The Best Republican Idea

June 9, 2016 at 9:35 am Leave a comment

There is a lot of Red-Meat election year nonsense in The Financial CHOICE Act unveiled by Representative Hensarling on Tuesday; This is, after all, an election year, and the proposal has as  much to do with laying out a contrasting vision of financial regulation than it does about getting anything done before this Congressional session is over.

That being said, one of the proposals that intrigues me the most is to “Repeal the so-called Chevron deference doctrine.” This may sound esoteric compared to proposals to neuter the CFPB director, extend the exam cycle and allow banks to opt out of Basel III capital requirements, but it could put the brakes on a regulatory process that many of us believe has gone haywire. Here’s why.

An agency’s power to regulate comes from a legislative Act. For example,  the Durbin Amendment was a law from Congress directing the Federal Reserve to cap debit card interchange fees. And Congress empowered the CFPB to regulate consumer protection laws in the Dodd frank Act.   That’s why a regulated entity like a credit union can sue to block a promulgated regulation which goes beyond a regulator’s authority and why the NCUA got an opinion letter on its ability to impose risk based capital requirements on Well Capitalized credit unions.

Now this may come as a shock but much legislation is vaguely written. So what is a court to do when it is faced with a challenge to a  regulation implementing a statute that is capable of more than one interpretation? This is what the Supreme Court told the Courts to do:    “ First, always, is the question whether Congress has directly spoken to the precise question at issue. If the intent of Congress is clear, that is the end of the matter; for the court, as well as the agency, must give effect to the unambiguously expressed intent of Congress. If, however, the court determines Congress has not directly addressed the precise question at issue, the court does not simply impose its own construction on the statute, as would be necessary in the absence of an administrative interpretation. Rather, if the statute is silent or ambiguous with respect to the specific issue, the question for the court is whether the agency’s answer is based on a permissible construction of the statute. Chevron, U.S.A., Inc. v. Nat. Res. Def. Council, Inc., 467 U.S. 837, 842-43, (1984).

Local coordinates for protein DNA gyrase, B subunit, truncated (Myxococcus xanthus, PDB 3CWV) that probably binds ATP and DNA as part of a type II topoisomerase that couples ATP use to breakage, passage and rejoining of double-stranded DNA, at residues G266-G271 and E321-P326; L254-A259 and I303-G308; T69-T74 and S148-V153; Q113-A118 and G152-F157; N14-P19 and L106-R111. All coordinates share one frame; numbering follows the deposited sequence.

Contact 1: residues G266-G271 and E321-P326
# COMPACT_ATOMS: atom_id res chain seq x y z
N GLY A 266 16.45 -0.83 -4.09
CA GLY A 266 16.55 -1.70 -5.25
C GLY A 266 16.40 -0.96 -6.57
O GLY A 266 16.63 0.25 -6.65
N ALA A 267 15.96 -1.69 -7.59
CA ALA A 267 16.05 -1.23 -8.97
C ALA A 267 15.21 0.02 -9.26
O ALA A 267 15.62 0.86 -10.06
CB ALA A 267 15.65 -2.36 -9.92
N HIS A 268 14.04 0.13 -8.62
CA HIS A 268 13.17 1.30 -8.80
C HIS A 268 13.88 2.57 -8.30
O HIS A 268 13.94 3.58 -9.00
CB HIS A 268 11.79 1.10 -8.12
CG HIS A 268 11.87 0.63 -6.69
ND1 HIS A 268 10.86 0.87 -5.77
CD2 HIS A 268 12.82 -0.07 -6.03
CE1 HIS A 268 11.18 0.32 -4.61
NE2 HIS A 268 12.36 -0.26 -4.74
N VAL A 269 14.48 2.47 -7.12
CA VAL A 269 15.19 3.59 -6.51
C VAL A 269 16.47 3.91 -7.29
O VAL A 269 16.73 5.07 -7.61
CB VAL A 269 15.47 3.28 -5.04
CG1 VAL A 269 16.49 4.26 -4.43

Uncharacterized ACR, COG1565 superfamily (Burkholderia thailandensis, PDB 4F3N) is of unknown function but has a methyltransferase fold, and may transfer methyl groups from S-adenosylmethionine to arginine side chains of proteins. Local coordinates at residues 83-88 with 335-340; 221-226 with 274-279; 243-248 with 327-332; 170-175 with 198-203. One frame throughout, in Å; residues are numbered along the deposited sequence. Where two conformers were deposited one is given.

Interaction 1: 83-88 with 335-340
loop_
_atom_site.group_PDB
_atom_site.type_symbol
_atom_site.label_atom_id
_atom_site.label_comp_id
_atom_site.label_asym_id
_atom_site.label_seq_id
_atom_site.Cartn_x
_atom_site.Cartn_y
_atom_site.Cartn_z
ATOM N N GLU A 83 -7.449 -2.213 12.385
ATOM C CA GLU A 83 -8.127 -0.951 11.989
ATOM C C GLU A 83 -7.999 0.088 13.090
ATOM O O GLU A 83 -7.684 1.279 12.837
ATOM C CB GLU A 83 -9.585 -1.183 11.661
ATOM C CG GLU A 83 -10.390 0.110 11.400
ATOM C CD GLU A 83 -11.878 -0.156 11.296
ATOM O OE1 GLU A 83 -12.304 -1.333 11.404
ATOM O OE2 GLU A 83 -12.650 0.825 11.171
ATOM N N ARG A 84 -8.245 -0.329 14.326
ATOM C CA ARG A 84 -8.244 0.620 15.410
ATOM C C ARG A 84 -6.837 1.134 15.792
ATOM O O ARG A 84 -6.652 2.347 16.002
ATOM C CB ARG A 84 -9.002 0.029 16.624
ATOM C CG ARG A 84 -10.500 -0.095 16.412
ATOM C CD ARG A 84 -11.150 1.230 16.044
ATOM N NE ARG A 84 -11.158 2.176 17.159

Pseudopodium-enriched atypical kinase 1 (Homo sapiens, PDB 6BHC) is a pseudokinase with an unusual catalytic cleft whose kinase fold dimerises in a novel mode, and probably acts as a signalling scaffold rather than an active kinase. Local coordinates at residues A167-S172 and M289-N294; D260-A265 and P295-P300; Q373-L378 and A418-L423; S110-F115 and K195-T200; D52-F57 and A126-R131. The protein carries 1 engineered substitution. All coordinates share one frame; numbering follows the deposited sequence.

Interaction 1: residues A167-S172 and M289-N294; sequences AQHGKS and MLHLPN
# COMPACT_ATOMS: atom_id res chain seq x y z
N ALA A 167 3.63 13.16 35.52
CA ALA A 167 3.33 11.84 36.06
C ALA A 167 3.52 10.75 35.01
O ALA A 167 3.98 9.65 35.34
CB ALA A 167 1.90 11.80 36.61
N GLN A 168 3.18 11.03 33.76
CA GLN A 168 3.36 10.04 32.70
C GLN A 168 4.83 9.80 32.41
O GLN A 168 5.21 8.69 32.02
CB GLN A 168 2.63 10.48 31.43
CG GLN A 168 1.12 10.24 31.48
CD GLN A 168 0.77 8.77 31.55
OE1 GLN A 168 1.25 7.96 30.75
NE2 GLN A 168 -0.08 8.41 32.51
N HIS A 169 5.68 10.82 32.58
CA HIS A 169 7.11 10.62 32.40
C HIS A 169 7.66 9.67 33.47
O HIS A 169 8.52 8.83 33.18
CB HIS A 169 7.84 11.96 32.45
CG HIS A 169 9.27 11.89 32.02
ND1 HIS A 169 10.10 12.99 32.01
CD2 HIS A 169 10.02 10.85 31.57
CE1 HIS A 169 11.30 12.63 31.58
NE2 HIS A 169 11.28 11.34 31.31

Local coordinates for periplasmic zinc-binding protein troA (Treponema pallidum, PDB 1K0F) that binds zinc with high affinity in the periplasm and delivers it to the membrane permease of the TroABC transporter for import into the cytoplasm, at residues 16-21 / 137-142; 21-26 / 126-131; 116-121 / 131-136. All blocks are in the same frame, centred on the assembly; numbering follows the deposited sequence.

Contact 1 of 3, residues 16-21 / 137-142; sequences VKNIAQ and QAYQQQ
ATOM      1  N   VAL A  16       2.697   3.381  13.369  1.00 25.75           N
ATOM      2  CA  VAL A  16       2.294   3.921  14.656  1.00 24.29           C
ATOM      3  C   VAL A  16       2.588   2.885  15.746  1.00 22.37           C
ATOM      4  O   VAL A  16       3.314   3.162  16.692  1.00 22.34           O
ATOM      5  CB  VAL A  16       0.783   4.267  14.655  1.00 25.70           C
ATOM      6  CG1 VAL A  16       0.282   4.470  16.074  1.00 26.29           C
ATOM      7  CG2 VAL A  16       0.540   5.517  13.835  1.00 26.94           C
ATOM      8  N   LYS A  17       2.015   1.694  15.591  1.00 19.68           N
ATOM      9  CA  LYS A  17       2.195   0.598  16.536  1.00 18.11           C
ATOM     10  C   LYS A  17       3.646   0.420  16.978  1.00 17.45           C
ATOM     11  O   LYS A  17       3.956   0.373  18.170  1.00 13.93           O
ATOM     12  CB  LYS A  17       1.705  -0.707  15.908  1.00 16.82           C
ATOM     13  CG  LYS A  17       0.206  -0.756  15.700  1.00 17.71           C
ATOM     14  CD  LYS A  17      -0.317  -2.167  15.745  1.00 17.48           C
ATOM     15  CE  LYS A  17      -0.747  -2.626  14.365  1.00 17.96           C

Critics of this framework argue that  it has evolved into a rule of law that  gives regulators too much flexibility to make de facto laws called regulations. Many statutes are capable of being interpreted in more than one way and, when they are, the Courts must generally defer to an agency’s interpretation.  Combine this power with the wide-ranging power of regulators to issue Guidance interpreting their regulations and you end up with a system In which the Executive Branch can impose mandates without getting laws passed and in which  the Director of the CFPB has more power than any elected official besides the President.

To all of you out there who think I am shilling for The Man I will tell you what I told A WSJ reporter the other day: How much executive power do supporters of government by regulation want to hand to a President Trump?

Doing away with Chevron deference would return the power to interpret statues to the place where it ultimately belongs under the constitution: The courts. It would also encourage better drafting by Congress.  Parts of Dodd Frank read like a regulatory to-do list.  Perhaps if Congress knew that their  work  was going to be reviewed by judges without deference to the views of a  regulator with whom  they have dealt  with for years legislation would actually read like legislation.

One more thing. As a judicially created doctrine the Supreme Court could eliminate Chevron in a future case.  Before the Death of Justice Scalia I would have said it was headed in that direction.  For  those who want the Court to reexamine the framework it uses to evaluate regulations this makes the views of the next justice all the more important.

 

 

Entry filed under: General, Legal Watch, Political.

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Authored By:

Henry Meier, Esq., General Counsel, New York Credit Union Association.

The views Henry expresses are Henry’s alone and do not necessarily reflect the views of the Association.

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